The Mountain Goats – We Shall All Be Healed

The Mountain Goats
We Shall All Be Healed

Conviction can count for a lot. It’s easy to believe any statement that is said with enough conviction, even if there is no empiric evidence to support it. And there has arguably been no musician that has blurred the line between truth and fiction as finely as John Darnielle of the Mountain Goats. Even though he has adamantly denied being the “I” of his ardent communiqués, the frenzied strumming of his acoustic guitar and the desperate urgency in his voice have often led us to believe otherwise; at times, it sounded as if he was addressing our joys and failures, effectively distorting the distinction between listener, narrator, and writer.

So we followed Darnielle to the farthest reaches of the globe, tracing his footsteps to locales as far-flung as Entebbe, Uganda to tiny townships as sweetly mundane as Galesburg, Illinois. We watched his literate and neurotic narrators, swathed in mythological allusions, collapse under the weight of their own fears and insecurities. We bore witness to a couple too intoxicated to realize that their love had neither the strength nor the will to die properly. And now, after 10 years of passionate and frenetic sermons touching on everything from Golden Boy peanuts to desperate love, the protagonists of his ardent flash-fiction narratives delicately balanced on that fine line between truth and conviction, our Man in the Field presents us with a set of songs that are – GASP! – admittedly autobiographical.

But 2004’s We Shall All Be Healed presents more than a turn in the lyrical – it also marks a turn in the musical, with longtime friends Peter Hughes, Franklin Bruno, Christopher McGuire, and John Vanderslice actively joining the fray. Of course, this is not the first Mountain Goats album to feature either collaborators or full studio production; however, it is the first that manages to truly capture the Mountain Goats as an entity that can exist outside the static tape hiss and immediacy that marked Darnielle’s most memorable releases. The production – helmed by Vanderslice – is lush yet sparse, adding an extra textural dimension to the songs without intruding on Darnielle’s carefully economic songwriting. And more importantly, Vanderslice knows that Darnielle’s acoustic guitar is more than just melodic accompaniment; it is a ragged and abrasive instrument with its own personality, as essential as Darnielle’s words in defining the sordid characters that populate the songs’ desolate, trash-filled settings.

However, the production takes a secondary role to the lyrics. And Darnielle, in presenting a set of songs culled from a shaky life filled with sober regrets and tarnished friendships, is just as affecting as ever; even if we cannot identify with the tweakers and the victims presented in these songs, we are still moved by the act of a man exorcising demons from his past.

The shattering glass and strangely organic squeals of opening track “Slow West Vultures” sets an oddly expectant tone, before bursting into the upbeat, sunny pop of “Palmcorder Yajna.” However, this tale of shared depravity and camaderie soon turns ominous when Darnielle, accompanied by a single insistent piano key, sings “If anybody comes into our room while we’re asleep / I hope they incinerate everybody in it.” The conflicting theme of friendship, despair, and paranoia is furthered in the bouncy rhythm and undulating synths of “Letter From Belgium,” where Darnielle and his friends are “chewing their tongues off / waiting for the fever to break,” worrying “that the people next door / might close in like a wolf pack / should [they] make one small mistake.” Regret is another theme that recurs throughout the songs, best exemplified in the anthemic “The Young Thousands” and the vitriolic “Home Again Garden Grove.” In the former, Darnielle sings about a “closet full of almost-pristine video tape / documenting sordid little scenes in living color,” accompanied by his battered acoustic and a chorus composed of his own distorted voice; in the latter, he conjures grand plans composed of violent imagery lost to the pragmatism inherent in maturity, all the while angrily beating on his guitar like a man possessed.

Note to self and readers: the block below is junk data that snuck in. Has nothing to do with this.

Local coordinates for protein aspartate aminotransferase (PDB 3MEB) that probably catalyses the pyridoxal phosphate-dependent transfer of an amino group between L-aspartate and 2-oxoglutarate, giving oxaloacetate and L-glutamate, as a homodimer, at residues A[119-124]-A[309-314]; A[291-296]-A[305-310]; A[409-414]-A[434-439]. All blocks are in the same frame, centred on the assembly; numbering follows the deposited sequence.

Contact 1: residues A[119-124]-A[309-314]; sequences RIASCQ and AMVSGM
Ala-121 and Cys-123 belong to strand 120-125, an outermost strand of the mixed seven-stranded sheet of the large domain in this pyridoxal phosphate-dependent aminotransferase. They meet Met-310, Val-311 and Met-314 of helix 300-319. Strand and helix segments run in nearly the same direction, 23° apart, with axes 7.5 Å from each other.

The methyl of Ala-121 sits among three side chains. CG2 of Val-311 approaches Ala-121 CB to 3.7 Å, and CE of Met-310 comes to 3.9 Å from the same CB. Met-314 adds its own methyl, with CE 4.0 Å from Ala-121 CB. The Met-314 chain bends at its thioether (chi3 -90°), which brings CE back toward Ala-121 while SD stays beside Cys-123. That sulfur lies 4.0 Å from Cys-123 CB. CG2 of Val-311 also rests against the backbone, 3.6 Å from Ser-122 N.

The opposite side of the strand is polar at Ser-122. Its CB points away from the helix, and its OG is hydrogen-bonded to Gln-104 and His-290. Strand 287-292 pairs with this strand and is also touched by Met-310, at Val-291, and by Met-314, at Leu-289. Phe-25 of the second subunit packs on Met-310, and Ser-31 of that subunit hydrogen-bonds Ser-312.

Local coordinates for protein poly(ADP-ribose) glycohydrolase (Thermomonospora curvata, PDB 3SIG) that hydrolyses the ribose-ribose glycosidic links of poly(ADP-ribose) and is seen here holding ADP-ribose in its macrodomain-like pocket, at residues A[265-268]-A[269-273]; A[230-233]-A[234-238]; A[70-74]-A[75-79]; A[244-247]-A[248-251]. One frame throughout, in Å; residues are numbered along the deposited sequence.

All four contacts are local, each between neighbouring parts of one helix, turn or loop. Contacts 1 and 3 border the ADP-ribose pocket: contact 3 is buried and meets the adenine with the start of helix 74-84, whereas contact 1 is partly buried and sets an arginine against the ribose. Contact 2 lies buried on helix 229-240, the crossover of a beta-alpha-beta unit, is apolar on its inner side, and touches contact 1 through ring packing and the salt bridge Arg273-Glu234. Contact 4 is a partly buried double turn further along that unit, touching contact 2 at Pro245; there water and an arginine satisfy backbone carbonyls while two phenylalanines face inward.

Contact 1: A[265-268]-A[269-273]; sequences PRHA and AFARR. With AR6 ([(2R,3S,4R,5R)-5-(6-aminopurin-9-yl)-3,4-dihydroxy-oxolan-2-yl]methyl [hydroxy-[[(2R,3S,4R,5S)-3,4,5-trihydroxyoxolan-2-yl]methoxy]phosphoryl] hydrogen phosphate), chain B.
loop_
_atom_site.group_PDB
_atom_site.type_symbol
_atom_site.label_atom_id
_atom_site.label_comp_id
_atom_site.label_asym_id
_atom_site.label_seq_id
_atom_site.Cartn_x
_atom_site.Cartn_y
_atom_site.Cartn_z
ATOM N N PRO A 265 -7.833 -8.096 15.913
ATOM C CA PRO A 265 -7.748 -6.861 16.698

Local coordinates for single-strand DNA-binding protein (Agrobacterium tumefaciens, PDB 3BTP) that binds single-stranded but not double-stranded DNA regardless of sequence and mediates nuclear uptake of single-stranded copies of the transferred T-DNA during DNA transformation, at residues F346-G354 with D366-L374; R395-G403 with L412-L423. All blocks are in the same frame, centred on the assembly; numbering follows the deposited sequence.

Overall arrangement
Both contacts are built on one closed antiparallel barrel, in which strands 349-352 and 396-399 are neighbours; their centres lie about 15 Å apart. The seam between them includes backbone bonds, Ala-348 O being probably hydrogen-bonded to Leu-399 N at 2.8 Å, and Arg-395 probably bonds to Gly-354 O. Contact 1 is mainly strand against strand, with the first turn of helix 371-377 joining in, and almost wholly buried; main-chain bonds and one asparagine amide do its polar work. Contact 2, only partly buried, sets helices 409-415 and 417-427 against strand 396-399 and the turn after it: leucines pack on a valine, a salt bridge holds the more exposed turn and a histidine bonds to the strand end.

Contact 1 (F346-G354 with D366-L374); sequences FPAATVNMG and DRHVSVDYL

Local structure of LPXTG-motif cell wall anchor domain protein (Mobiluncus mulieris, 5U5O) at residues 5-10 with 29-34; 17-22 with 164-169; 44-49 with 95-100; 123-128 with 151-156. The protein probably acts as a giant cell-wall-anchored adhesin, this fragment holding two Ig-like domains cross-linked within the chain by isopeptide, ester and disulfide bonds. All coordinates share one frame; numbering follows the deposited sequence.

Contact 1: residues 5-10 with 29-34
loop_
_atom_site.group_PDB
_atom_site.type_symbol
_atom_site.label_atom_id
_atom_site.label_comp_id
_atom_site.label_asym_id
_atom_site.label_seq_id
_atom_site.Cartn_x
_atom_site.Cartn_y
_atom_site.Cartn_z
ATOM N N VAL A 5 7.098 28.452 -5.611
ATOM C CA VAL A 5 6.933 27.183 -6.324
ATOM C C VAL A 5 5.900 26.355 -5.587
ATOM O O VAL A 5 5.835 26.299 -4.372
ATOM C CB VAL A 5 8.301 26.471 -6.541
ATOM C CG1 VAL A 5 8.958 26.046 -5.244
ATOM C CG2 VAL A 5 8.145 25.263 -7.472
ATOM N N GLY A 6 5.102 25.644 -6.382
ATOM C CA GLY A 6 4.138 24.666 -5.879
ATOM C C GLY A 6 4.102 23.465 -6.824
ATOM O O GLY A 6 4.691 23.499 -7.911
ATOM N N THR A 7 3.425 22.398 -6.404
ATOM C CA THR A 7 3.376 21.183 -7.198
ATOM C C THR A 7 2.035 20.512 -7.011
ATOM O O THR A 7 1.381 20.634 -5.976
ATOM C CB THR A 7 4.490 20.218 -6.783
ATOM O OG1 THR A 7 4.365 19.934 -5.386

The quieter moments on the record are just as grand and rich in meaning: “Mole” has a weary Darnielle addressing a friend chained to a hospital bed, both denied “information” in place of “medication”; the jazzy “Cotton” is a gentle ode to the people “who tell their families that they’re sorry / for things they can’t and won’t be sorry for,” imploring the listener to “let ‘em all go.” However, the most poignant moment is perhaps in “Your Belgian Things,” where, while detailing the removal of a friend’s belongings by sinister men in biohazard suits, our normally verbose storyteller falters, plaintively intoning “I guess / I guess / but Jesus, what a mess” over a backdrop consisting of a delicate guitar and warm piano chords.

The album ends appropriately enough with a song titled “The Pigs That Ran Straightaway into the Water, Triumph Of,” where our narrator sings triumphantly of his victory over the “dark messengers” that seek to tempt him. And by the end of the song, we feel as if we are holding a live document of that very struggle. Aurally and lyrically, We Shall All Be Healed is nothing less than a tangible record of a man wresting the turmoil from his history, exposing these ghosts to the sunlight in an effort to reconcile his past with his present. This is a revelatory album for the Mountain Goats and the listeners; both Darnielle and the audience find new strength in his open vulnerability. And while we might miss the tape-grind and homemade charm of his early ultra lo-fi work, his conviction and ardor is still present; if anything, they resonate with us more emphatically as his past, with its highs and lows, becomes ours.